Today would be the 133rd birthday of painter Pablo Picasso:
Pablo Ruiz y Picasso, also known as Pablo Picasso (25 October 1881 – 8 April 1973) was a Spanish painter, sculptor, printmaker, ceramicist, stage designer, poet and playwright who spent most of his adult life in France. As one of the greatest and most influential artists of the 20th century, he is known for co-founding the Cubist movement, the invention of constructed sculpture, the co-invention of collage, and for the wide variety of styles that he helped develop and explore.
Below is a photo of a popular aquarium fish that was apparently named after Picasso.
Isn’t it beautiful? The Picasso Triggerfish is also known, in Hawaiian, as the humuhumunukunukuāpuaʻa. Now there’s a mouthful!
Was the fish named after the artist because they share physical characteristics (schnozz and eyes) or because the fish is brightly “painted?” Your guess is as good as mine.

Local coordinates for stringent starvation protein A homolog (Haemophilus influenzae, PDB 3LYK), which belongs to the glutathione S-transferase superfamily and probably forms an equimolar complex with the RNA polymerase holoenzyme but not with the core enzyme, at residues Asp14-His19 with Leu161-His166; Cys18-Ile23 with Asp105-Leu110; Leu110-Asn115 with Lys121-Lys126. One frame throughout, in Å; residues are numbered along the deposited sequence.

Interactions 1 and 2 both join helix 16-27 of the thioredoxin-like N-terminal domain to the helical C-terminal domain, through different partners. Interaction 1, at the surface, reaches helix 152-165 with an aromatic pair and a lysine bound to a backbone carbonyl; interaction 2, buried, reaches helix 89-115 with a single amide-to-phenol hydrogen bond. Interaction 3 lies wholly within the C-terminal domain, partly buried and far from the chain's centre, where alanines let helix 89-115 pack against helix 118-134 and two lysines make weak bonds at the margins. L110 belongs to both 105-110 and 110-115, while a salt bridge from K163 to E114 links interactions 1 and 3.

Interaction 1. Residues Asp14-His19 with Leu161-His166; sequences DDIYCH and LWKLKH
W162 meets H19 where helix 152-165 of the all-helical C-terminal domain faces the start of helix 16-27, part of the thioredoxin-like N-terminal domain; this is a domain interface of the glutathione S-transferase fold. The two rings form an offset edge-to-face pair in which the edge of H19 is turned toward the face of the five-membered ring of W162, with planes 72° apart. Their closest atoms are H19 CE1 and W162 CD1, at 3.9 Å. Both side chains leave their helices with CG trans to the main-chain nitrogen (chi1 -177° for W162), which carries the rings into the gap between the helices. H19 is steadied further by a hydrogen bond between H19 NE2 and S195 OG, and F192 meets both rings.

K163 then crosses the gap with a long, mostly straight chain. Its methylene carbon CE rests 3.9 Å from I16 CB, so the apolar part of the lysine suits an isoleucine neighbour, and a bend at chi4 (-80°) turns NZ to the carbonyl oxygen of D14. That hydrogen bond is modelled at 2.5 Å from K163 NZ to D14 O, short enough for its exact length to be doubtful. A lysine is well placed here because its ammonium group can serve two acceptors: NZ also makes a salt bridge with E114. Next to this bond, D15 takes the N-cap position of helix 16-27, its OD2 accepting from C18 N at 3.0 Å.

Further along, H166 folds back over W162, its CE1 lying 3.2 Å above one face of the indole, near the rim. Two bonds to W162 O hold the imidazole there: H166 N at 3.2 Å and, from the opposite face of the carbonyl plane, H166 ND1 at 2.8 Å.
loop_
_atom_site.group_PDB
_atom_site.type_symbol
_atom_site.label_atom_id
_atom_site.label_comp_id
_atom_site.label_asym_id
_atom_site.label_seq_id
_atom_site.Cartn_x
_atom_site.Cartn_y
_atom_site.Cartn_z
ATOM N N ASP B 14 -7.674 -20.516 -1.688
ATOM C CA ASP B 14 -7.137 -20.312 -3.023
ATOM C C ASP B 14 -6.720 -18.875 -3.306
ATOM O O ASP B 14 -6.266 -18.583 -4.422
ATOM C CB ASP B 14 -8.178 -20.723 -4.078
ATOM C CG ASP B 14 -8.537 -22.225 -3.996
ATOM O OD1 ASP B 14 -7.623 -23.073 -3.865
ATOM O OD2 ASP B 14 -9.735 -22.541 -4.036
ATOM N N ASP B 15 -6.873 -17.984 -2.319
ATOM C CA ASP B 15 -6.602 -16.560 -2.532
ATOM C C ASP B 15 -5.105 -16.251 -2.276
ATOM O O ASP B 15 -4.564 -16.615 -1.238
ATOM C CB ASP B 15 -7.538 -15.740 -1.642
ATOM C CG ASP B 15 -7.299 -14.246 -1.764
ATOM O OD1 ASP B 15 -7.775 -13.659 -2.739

Below is an image of a crater on the planet Mercury, which was also named after Picasso:
It’s hard to determine whether or not the crater was named for Picasso on account of any similarity between the crater’s features and, perhaps, Picasso’s; but apparently geological features on Mercury are named for
deceased artists, musicians, painters, and authors who have made outstanding or fundamental contributions to their field and have been recognized as art historically significant figures for more than 50 years.
Volcanic activity caused the strange characteristics of this particular crater. One blogger wrote:
Features like this are important to planetary scientists because they indicate the existence of subsurface volcanic activity at some point in Mercury’s geologic past. That it’s got a funny shape is just coincidentally amusing. …
I guess it kind of makes the crater look like a face too. If your sense of humor is more G-rated than mine.
I don’t know what that writer sees, but I do perceive a face there, at least a face as Picasso was wont to render them:
The Cubists did, however, look to the art of other peoples for inspiration. Perhaps they were also inspired by roadkill:
Don’t get me wrong. I do love Picasso’s work, which seems to render three-dimensional objects in two dimensions. That smashed alligator is a reasonable facsimile of the style.
Below is a photo of Picasso with two of his avant garde pals, in 1916:
Apropos of nothing: